Also from Maymore, Toye was Able Seaman Samuel Rutherford Morrison who perished on board HMS Broadwater. A U-101 captained by Ernst Mengersen sank the former US Navy vessel in the North Atlantic south of Iceland.
The freezing waters of the North Atlantic claimed the life if Able Seaman Charles Kelly on 17th January 1942when the ill-fated HMS Matabele sank under fire.
Able Seaman Thomas Killops served at HMS President III, a shore base in Bristol. There, men trained to work on Defensively Equipped Merchant Ships. Killops was an observer on one such ship, the SS Roxby, on 7th November 1942, when U-613 struck it with torpedoes.
The Merchant Navy at war
The Merchant Navy also suffered great losses during the Second World War. Fireman James Alexander Fee died on 2nd March 1941 as a Heinkel HE111 attacked the SS Castlehill in the Bristol Channel. Fee was not the only Killyleagh man on board the SS Castlehill. Mate George McCormick also died on board the Belfast-built ship.
Army losses in Italy and Africa
Not all men remembered on Killyleagh's War Memorial served in the Royal Navy or Merchant Navy. Captain John Eyre Gisborne Gordon, from one of County Down's most prominent families, served in the Royal Artillery. The Gordon family lived in Delamont House, Killyleagh. He succumbed to wounds sustained in the East Africa campaign in Sudan.
Lieutenant Samuel Morrow served in 6th Battalion, Royal Inniskilling Fusiliers. Hailing from Shrigley, on the outskirts of Killyleagh, he died in house-to-house combat as the Irish Brigade fought in Sicily.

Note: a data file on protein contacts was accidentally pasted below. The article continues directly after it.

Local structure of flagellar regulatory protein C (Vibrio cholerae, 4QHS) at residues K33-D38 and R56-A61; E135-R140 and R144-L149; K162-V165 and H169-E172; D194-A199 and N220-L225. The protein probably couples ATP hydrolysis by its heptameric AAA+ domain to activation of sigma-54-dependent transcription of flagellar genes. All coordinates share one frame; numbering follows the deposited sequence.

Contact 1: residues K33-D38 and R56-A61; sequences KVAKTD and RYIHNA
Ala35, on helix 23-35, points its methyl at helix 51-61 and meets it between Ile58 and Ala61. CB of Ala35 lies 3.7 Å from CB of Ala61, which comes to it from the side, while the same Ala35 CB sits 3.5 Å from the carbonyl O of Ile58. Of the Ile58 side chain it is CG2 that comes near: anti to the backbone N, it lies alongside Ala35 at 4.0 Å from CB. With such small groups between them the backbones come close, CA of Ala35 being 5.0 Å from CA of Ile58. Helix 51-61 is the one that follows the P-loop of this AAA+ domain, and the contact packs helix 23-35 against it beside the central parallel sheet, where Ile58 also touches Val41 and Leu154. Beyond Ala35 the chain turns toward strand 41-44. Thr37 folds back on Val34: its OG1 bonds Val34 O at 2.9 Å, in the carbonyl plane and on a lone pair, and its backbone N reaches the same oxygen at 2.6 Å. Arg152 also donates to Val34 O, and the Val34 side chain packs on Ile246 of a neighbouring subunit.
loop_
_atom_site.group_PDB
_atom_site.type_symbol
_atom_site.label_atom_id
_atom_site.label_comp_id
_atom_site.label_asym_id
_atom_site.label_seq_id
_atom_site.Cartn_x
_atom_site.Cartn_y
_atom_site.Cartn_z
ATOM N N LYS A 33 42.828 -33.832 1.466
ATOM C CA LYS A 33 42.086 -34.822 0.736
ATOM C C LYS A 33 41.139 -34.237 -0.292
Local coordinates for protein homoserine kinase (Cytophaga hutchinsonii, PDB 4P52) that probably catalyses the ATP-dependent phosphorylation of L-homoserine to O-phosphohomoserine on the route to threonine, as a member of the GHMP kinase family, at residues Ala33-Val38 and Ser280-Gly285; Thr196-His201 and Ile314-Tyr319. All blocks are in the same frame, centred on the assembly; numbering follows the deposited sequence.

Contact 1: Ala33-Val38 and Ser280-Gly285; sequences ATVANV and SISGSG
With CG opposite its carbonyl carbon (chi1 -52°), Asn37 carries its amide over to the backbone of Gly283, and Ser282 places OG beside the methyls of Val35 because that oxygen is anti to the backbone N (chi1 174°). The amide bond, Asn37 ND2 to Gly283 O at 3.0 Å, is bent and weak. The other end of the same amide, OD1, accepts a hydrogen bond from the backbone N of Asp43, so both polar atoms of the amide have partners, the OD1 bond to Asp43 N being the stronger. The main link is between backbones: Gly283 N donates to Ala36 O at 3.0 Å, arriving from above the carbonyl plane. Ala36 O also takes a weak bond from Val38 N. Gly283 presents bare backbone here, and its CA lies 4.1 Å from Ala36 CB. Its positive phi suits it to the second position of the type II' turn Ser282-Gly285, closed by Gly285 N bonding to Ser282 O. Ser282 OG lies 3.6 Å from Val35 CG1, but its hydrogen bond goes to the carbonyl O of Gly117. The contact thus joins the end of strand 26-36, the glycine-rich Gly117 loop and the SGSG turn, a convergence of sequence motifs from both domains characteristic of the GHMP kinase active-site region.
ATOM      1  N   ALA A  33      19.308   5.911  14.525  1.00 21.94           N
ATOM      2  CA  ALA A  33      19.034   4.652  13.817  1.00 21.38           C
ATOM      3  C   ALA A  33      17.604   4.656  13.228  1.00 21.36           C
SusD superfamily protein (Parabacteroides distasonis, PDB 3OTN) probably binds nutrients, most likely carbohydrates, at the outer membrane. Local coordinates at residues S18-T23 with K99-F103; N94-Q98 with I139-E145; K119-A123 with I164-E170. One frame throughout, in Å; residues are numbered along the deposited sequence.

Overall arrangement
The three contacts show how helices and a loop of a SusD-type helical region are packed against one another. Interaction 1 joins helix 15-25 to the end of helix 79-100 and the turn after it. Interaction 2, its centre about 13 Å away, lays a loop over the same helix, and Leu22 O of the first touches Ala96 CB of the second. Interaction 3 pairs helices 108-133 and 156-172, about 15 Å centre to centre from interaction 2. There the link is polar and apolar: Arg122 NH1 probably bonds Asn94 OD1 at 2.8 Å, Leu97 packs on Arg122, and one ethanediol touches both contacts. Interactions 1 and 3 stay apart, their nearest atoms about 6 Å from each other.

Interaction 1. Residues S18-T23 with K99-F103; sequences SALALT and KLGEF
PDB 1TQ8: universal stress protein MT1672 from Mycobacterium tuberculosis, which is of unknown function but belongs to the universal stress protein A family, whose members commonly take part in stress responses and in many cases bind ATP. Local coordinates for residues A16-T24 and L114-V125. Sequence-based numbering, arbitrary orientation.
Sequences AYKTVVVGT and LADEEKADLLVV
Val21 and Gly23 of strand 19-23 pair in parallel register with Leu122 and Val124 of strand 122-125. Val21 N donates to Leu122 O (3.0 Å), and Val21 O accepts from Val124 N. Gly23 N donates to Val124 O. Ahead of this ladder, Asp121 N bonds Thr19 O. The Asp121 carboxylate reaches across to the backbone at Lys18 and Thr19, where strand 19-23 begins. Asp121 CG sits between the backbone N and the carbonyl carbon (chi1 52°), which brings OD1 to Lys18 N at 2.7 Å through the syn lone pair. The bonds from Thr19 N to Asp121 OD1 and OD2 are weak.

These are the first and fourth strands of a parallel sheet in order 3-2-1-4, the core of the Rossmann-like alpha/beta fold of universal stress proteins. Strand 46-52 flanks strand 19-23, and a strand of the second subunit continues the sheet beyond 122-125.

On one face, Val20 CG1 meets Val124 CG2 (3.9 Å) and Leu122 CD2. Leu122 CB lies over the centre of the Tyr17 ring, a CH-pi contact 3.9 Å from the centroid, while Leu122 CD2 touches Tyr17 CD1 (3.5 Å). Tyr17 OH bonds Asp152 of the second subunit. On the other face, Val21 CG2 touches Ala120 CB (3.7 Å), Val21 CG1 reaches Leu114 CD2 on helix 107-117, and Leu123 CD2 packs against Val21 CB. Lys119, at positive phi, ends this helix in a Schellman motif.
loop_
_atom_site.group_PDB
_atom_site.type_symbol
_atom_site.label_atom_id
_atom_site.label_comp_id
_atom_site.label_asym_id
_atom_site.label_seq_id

David McDowell was a Private in the 4th Battalion, King's Own Scottish Borderers. He died on 3rd April 1944 at the age of 23 years old.
The War in the skies
With war also raging in the skies, many men from County Down enlisted in the Royal Air Force. Sergeant Samuel Hugh Albert Jess of Plantation Street, Killyleagh was only 19 years old when he died on a mission to Hamburg, Germany in 1941. He had spent Christmas at home with his family the previous year.
Leading Aircraftman Thomas Martin Thompson was the oldest of the six children of William John Thompson. He died on 17th February 1940 in the skies over France.
The names of Patrick Doyle, Francis Hannity, William Murphy, Frederick J Perry, Harry Rooney, Alexander Withers also feature on the Killyleagh War Memorial. To date, no further information on their service is available. Their names, as well as those in the Royal Navy, Merchant Navy, Royal Air Force, and British Army live on in the County Down town.
Killyleagh was one of many Northern Irish towns in which the citizens gave their lives in the face of Nazi oppression, and for the size of this quaint village, it’s easy to imagine the tremendous impact these local deaths must have made on the families and communities within it. Many of the family names above can still be found in the houses and businesses of the Killyleagh area, and – working with local preservation and historical societies we are always happy to connect our visitors with their roots. Additional resources on genealogy in the local area can be found here: